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Published On: Mon, Mar 10th, 2014

Colombia’s elections; a nation divided

elections

As Colombians went to bed former president Alvaro Uribe looked on course for a stunning victory in Colombia`s congressional elections.

When the morning coffee arrives they will digest the news that, at the last minute, President Santos` U Party piled on the votes to snatch the top spot away from Uribe.

The U Party looks to have secured 21 seats in the senate making it the largest party, with Uribe`s Centro Democratico taking 20 (or 19 when all the votes are in).

With the coalition parties, the Liberals and Cambio Radical, President Santos should be able to inch over the line to take a majority into the next four years.

But the Conservatives are set to hold the balance of power. Despite polls suggesting they would struggle to break 10%, this most traditional of electoral forces won 1.9 million votes and will take 18 (or 19 when all the votes are in) senate seats. The Conservatives are split with some supporting Uribe and others Santos. It is unknown how they will organize themselves for the next parliament, and their votes are in play.

With 98% of the votes cast, turnout is depressingly less than half, at just over 14 million.  “Blank votes” were a little over 800,000 as most of the discontented didn`t bother to vote. But the null and void votes were high, suggesting voter confusion with the fiendishly complicated ballot paper.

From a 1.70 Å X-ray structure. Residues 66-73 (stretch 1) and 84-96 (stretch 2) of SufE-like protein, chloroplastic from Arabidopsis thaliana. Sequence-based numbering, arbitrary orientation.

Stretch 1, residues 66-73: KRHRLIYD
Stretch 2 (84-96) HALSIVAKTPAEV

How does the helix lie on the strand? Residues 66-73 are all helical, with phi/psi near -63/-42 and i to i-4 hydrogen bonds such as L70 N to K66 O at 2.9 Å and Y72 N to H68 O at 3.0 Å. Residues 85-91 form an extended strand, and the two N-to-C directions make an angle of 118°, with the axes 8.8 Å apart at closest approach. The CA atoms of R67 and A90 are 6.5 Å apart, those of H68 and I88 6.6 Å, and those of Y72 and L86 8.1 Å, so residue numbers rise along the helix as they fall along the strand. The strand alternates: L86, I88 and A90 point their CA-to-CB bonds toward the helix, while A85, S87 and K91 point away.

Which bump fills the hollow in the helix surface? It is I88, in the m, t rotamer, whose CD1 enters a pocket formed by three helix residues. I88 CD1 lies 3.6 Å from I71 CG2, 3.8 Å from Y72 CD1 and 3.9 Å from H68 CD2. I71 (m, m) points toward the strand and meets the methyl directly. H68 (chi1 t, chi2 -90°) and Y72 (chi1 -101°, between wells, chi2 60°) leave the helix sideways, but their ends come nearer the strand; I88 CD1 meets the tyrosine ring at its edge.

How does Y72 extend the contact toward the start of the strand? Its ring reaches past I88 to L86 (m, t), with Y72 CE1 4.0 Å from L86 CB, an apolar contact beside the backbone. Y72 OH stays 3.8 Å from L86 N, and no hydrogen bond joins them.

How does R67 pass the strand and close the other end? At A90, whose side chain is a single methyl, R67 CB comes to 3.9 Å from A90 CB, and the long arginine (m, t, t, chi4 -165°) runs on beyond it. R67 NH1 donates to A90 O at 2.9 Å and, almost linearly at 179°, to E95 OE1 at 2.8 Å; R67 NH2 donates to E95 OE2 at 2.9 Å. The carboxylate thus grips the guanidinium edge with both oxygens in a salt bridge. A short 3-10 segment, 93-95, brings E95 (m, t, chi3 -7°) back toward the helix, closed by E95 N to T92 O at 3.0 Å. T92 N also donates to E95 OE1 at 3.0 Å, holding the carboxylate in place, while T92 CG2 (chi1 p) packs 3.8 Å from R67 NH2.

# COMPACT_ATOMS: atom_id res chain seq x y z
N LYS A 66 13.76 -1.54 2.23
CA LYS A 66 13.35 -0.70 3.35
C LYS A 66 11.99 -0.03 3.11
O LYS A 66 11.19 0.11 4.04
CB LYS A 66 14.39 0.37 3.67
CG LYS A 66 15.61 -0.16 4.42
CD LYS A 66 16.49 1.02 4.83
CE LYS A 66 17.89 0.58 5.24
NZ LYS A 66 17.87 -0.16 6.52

Voter fraud was reported across the country and sadly many of the politicians known to be the clientelist vote-buyers won through.

The good news – on paper – is that Colombia now has a congress with some teeth. There will be a government coalition and a strong opposition, whoever wins the presidential election in May.

For t0o long, Colombia`s congress has been a supine body, used as a plaything of the president. With Alvaro Uribe the likely leader of the opposition this will radically change.

Uribe is joined by other big beasts like Horacio Serpa for the Liberals and Antonio Navarro for the Green Alliance. As we predicted, Jorge Enrique Robledo topped the poll as the senator with the largest number of votes – congratulations senator!

Whipping boys of public opinion Roberto Gerlein (Conservatives) and Roy Barreras (U), were both re-elected, while Claudia Lopez (Green Alliance) the self-styled rebel with a cause stunningly won over 80,000 votes with virtually no party machinery.  She will be a star of the next parliament.

Away from the senate, the second chamber (or house of representatives) saw the U Party win the highest number of votes with, as predicted, here the Uribista Centro Democratico falling away in a far distant fifth.

In a night most can claim some form of victory, the Liberal Party is the surprise loser. Polls suggested they were on course to become the largest party across the two houses, but their vote simply didn`t turn out. The Liberals are battling it out with the U Party to be the chief backer of President Santos – and losing.

These were elections that failed to generate enthusiasm from Colombians increasingly disillusioned with their political masters. With the usual suspects winning, the nation is unlikely to wake up with joy in its heart this morning. The simple truth is that politicians are failing to connect with voters and voters are turning off.

But for all those who for months have claim to be “indignado” – hacked off with the system – just a small number took the effort to turn out and vote making it easier for the traditional parties to win.

We`ll analyse the results and what they mean for the presidential race in more detail over the coming days.

Picture, ADN